In 2012, a 20-year moratorium on state employment of chemical weapons use was broken. Since then, there have been more than 200 uses, against civilians, military targets, and political enemies. These attacks have broken norms against the use of weapons of mass destruction and create a gap in the nonproliferation fabric—despite the robust international architecture of laws, treaties, agreements, and norms designed to restrain the proliferation and use of these weapons. Accountability for these recent attacks has been limited or nonexistent, which threatens the credibility of the nonproliferation regime and only encourages further use. Leaders must find the political and moral strength to use a full spectrum of tools to reestablish this system of restraint. By understanding the system—built on taboos, norms, deterrence, and a lack of benefits—and corresponding accountability approaches—military, legal, political, diplomatic, economic, and educational—leaders can utilize a menu of potential actions for building more diverse, flexible, scalable, and implementable options to hold accountable users of chemical weapons.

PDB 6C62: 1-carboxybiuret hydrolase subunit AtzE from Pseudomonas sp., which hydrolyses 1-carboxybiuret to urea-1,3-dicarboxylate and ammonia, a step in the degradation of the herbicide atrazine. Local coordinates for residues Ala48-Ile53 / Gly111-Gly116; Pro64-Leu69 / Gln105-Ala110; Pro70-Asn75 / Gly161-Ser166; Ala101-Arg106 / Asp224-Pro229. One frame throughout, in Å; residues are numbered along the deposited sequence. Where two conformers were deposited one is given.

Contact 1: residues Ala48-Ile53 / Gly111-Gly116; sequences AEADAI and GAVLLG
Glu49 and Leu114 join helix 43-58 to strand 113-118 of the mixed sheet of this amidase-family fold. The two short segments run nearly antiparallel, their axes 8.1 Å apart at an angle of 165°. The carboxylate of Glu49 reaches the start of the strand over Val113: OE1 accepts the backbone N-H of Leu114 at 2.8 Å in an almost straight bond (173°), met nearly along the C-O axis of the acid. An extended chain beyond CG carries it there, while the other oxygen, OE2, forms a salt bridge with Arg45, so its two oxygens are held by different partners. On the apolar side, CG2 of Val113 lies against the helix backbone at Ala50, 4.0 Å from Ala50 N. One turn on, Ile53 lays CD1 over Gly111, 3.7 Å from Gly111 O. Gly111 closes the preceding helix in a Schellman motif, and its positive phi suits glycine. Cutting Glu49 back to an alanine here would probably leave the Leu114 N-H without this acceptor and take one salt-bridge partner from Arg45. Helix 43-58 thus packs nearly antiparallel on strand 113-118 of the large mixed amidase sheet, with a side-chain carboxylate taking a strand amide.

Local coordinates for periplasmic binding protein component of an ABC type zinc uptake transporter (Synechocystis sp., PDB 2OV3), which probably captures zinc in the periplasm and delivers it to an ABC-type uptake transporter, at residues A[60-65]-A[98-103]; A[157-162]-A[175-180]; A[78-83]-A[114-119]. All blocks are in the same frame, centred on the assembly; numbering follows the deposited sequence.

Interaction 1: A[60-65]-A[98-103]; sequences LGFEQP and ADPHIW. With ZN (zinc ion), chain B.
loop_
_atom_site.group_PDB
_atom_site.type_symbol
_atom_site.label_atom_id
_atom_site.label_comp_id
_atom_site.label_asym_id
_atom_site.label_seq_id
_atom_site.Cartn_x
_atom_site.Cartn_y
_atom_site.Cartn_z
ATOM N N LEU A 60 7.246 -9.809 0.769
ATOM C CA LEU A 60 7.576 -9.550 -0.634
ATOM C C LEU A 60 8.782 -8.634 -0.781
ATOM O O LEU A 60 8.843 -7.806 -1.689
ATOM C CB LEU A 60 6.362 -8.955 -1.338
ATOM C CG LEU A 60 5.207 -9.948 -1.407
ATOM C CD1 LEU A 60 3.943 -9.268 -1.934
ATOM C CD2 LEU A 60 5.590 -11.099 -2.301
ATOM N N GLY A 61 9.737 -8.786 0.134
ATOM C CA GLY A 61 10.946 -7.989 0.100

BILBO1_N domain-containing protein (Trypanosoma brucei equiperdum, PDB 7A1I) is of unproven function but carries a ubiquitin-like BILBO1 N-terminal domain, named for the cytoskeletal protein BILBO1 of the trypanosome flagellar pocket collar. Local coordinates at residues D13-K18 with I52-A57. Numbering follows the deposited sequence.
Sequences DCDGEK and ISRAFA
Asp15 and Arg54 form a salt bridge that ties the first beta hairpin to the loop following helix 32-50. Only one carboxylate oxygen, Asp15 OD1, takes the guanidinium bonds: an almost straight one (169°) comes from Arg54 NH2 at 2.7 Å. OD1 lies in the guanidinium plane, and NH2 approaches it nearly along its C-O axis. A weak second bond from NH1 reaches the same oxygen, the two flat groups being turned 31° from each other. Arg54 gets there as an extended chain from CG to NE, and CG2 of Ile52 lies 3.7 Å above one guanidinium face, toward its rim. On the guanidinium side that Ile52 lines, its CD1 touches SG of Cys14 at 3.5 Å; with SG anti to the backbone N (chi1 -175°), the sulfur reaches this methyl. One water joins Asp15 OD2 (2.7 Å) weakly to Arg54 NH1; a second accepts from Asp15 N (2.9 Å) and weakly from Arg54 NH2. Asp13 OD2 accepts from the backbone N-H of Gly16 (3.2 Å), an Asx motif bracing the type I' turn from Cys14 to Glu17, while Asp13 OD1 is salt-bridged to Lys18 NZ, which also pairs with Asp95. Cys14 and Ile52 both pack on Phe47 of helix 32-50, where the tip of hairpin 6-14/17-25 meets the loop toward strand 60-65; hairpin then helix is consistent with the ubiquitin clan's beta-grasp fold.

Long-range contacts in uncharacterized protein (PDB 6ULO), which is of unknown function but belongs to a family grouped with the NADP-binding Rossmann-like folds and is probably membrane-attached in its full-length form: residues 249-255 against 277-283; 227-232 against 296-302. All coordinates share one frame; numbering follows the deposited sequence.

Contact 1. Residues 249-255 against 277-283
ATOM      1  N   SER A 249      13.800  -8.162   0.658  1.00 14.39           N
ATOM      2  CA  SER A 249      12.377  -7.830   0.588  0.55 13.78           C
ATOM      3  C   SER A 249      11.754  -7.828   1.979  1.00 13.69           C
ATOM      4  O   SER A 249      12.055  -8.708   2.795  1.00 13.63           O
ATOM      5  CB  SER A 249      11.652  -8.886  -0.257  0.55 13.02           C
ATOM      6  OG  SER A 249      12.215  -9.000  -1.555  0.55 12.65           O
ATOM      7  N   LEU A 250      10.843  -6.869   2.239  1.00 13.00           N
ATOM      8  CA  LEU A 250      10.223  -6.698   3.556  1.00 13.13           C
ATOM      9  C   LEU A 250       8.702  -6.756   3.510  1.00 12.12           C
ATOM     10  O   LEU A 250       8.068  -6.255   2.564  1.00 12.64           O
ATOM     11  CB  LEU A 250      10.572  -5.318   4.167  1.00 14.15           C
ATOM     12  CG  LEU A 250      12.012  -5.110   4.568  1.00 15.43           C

Rebecca K.C. Hersman is director of the Project on Nuclear Issues and senior adviser with the International Security Program at CSIS. William Pittinos is a research associate with the Project on Nuclear Issues at CSIS.